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Trinity Standard - Local News
Stories Added - July 2010
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TISD eyes cuts in wake of state deficit

Trinity Standard -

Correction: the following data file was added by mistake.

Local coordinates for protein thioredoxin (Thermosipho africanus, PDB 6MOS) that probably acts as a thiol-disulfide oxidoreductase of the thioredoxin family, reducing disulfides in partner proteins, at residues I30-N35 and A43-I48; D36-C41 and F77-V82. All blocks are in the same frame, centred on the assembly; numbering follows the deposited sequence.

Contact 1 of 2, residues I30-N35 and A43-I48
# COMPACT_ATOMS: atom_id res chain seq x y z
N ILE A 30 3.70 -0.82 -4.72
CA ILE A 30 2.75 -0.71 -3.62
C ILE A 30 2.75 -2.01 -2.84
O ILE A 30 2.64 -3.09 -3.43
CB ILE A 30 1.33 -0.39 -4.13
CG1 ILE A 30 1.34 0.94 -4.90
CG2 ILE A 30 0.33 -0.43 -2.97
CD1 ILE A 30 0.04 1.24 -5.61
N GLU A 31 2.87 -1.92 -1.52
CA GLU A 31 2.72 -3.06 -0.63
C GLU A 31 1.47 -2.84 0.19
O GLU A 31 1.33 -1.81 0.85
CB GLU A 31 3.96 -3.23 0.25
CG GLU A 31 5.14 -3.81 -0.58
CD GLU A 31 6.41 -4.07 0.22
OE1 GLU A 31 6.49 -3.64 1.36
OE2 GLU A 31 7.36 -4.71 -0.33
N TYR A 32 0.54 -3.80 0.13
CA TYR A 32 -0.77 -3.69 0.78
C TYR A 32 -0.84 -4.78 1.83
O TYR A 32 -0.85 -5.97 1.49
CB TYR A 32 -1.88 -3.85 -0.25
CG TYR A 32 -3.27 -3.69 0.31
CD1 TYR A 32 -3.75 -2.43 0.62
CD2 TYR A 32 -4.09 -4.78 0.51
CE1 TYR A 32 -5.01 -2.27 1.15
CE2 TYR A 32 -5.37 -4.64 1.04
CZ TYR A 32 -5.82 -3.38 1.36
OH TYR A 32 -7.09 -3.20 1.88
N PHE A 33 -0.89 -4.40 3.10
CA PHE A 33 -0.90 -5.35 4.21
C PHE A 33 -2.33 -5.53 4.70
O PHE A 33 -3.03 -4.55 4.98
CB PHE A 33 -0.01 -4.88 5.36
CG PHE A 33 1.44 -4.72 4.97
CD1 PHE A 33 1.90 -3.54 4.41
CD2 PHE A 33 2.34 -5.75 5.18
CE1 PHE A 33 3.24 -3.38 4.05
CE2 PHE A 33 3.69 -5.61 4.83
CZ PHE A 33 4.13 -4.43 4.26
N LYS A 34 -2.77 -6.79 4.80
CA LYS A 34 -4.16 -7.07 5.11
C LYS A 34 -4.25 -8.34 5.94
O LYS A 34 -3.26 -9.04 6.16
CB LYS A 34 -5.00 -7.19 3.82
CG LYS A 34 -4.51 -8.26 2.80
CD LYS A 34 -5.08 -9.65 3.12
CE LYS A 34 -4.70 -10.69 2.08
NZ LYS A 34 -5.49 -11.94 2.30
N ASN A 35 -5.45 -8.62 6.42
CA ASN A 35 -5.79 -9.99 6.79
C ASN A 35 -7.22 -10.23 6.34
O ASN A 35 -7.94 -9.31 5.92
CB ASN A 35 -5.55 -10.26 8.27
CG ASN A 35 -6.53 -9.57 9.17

TRINITY – With reports of state deficits and possible delays in state education spending filtering in from Austin, local school officials are being warned to brace for spending cuts and tough financial times over the next several years. During the Trinity Independent School District’s first 2010-11 budget workshop Monday night, Business Manager Kevin Parish warned school board members that the district could face more than a $280,000 drop in state funding during the coming year. Told to expect cuts in personnel and other expenses, board member L.C. Courtney summed up the situation by saying, “The big picture is that we’re in a world of hurt and we better be prepared to deal with it.” In his report, Parish noted state officials are currently struggling with what is now estimated to be a $17-to-20 billion budget deficit. This means information coming out of Austin about next year’s state education spending has been delayed and the news that is trickling out has been bleak. Parish said the Texas Education Agency (TEA) already plans to pay local districts part of their current year’s money out of the state’s 2010-11 allotment. “We have been told that we can expect a delay in our August payment from the state,” he told the board. “We will get the money, but it probably won’t arrive until September after the new budget year begins.” He told the board the August payment was scheduled to be $838,232 and that the district would have to use its “fund balance” or reserve funds to cover expenses until the state money does arrive. Parish warned that while the official notice has not been issued, information being presented to school business officials at state workshops indicates next year the state may halt their monthly payments to schools as early as May. “That would mean we would have to cover the entire summer out of our fund balance,” he said. He noted the summer payments from TEA next year would be about $2.1 million, which if delayed, would mean the local fund balance would have to take up the slack until the state money began flowing again. And what is worse, Parish said it is not known if the state will be able to repay the district the entire $2.1 million once funding resumes. He said that the current consensus among state school finance officials is that the money will only be delayed, but Parish warned the state could decide to “prorate” the payments across the board. “That means that if the state decides it does not have enough money to pay all of its FSP (Foundation School Program), they may reduce the amount by a certain percentage across the board. “For instance, if they decided to reduce the FSP by 20 percent, for every $1 million they allocated, you would only get $800,000 and they won’t settle up at the end of the year. The school districts are just out that money.” Parish said the district currently has about $2.7 million in its fund balance and would be able to survive if the state does decide to significantly delay its payments next year. He added that if the state decides to prorate its FSP allotments, the district also could survive but it could cripple the district’s financial reserves. The business manager noted the district tax rate is at the maximum allowed so increasing local revenue it not an option. He noted that while assessed values being set by the Trinity County Appraisal District also are increasing by about 10 percent this year, schools cannot expect additional revenue from the change. “It is a common misconception by the public that schools receive additional money as property values go up,” he said, adding that while local tax money does increase, the state reduces its contribution to schools to offset those gains. “The only real way we have to increase revenue is through an increase in the number of students and that is not happening,” Parrish said. “Over the past five years we have been fairly stable in terms of numbers of students.” The FSP provided to local school districts is based on each district’s Average Daily Attendance (ADA). As the ADA goes up, the state increases its allotment to that district. When it falls, the state funds also drop. Because the district cannot increase its own revenue and the state money is expected to decrease, Parrish said the only option the school district has is to cut spending. Because 73 percent of the school district’s budget covers salaries, Parrish warned that most of the cuts would have to come in personnel. Additional budget workshops will be held be the board prior to their regular meetings on both July 26 and Aug. 23 starting at 5 p.m. More workshops also may be scheduled as more information is provided by TEA.


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